Lisbon Restaurant, Foodie & Travel Guide | Gourmand and Gourmet

Foodies abroad: Lisbon

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Lisbon Restaurant Guide

If Lisbon isn’t already high on your must-visit list, we’ve got three little words that might put it straight to the top.

Portuguese custard tarts. You know the ones we’re talking about – flaky pastry, warm custard and a sprinkle of cinnamon. You’ll find them on every street corner in Lisbon, but custard tarts aren’t the only thing Lisbon does well.

From sangria on rooftops to tables overladen with tapas, there’s plenty to eat your way through in Portugal’s capital – and with all the hills you’ll be walking up, you’re bound to work up an appetite.

 

Stay

Airbnb

Far from being pokey spare rooms, Airbnbs in Lisbon are bright and breezy affairs, from cool and quirky lofts to gorgeously designed apartments complete with private terraces and freestanding bathtubs, all of them easy on the hip pocket. You’ll want to stay in a different one every night – and keep the fridge well stocked with charcuterie and custard tarts.

LX Boutique Hotel

If you really want to treat yourself, these boutique lodgings boast a hard-to-beat location in the heart of Lisbon’s nightlife, views of the river and a Japanese restaurant that plates up some seriously good sushi, plus a bright blue façade that will look great on your Instagram feed. Also, they provide free afternoon port and custard tarts – need we say more?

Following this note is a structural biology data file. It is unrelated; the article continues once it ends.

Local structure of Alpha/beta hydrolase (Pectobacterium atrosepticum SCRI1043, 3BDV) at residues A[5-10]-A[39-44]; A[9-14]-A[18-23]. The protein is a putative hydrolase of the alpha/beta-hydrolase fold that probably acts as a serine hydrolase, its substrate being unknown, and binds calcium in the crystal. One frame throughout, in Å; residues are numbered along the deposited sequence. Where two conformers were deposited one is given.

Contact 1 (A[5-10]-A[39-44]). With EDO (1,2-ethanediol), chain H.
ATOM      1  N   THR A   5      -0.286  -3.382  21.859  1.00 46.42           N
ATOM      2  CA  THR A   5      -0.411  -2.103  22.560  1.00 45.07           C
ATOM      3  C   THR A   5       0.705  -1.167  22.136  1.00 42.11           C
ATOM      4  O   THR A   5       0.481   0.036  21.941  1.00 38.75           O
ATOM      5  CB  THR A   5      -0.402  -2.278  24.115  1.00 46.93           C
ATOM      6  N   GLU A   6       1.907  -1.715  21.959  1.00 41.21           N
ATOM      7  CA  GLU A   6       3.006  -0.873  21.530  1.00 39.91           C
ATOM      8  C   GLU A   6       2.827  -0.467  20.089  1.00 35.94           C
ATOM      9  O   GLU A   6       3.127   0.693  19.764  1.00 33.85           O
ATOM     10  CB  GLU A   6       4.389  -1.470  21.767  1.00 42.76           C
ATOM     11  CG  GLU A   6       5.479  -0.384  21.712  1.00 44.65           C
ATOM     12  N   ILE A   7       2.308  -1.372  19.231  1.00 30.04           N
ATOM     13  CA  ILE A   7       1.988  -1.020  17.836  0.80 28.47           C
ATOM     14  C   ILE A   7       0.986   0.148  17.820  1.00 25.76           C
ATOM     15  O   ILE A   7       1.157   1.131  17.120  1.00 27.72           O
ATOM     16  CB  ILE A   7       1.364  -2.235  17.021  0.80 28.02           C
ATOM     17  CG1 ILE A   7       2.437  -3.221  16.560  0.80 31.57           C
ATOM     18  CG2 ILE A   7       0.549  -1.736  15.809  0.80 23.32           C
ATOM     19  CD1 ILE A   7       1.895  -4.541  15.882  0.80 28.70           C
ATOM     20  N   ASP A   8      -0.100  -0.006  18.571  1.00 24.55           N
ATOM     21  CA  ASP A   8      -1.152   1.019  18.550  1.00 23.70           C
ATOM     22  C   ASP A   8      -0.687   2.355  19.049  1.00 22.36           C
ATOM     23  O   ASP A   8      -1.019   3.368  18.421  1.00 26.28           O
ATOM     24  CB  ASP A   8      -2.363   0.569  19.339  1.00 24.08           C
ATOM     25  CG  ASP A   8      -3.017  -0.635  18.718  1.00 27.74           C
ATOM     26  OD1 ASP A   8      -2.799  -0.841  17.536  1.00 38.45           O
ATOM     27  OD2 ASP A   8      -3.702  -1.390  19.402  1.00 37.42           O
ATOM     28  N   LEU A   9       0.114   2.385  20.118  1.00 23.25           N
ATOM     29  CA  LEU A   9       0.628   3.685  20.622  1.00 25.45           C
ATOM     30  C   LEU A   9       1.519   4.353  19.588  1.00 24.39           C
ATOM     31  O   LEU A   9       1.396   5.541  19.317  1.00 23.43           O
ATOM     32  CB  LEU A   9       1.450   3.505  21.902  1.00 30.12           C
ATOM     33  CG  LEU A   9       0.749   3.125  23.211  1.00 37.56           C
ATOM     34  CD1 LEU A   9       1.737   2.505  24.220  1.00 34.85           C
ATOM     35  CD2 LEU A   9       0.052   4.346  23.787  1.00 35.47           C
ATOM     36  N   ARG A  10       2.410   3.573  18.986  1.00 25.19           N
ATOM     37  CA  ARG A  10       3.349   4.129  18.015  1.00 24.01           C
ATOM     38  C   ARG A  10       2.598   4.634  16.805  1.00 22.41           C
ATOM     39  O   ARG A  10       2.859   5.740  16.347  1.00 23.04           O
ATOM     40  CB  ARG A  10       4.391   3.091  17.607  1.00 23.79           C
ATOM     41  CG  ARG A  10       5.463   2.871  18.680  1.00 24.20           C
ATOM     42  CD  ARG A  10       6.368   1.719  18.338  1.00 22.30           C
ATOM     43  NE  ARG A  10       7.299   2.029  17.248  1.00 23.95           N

Lisbon Restaurant Guide

 

Eat

Time Out Mercado da Ribiera

The perfect dining option for anyone who suffers from a severe case of Can Never Decide What to Eat, the Time Out Markets are a smorgasbord of Portuguese eats, with multiple stalls offering up budget-friendly sample dishes from a few of the country’s Michelin starred chefs. Start your feast with some croquettes, move on to crispy pork belly and traditional seafood rice, and finish off with gelato and a glass of port (or custard tarts if you haven’t yet had enough). Best to schedule in at least two visits (or you know, five).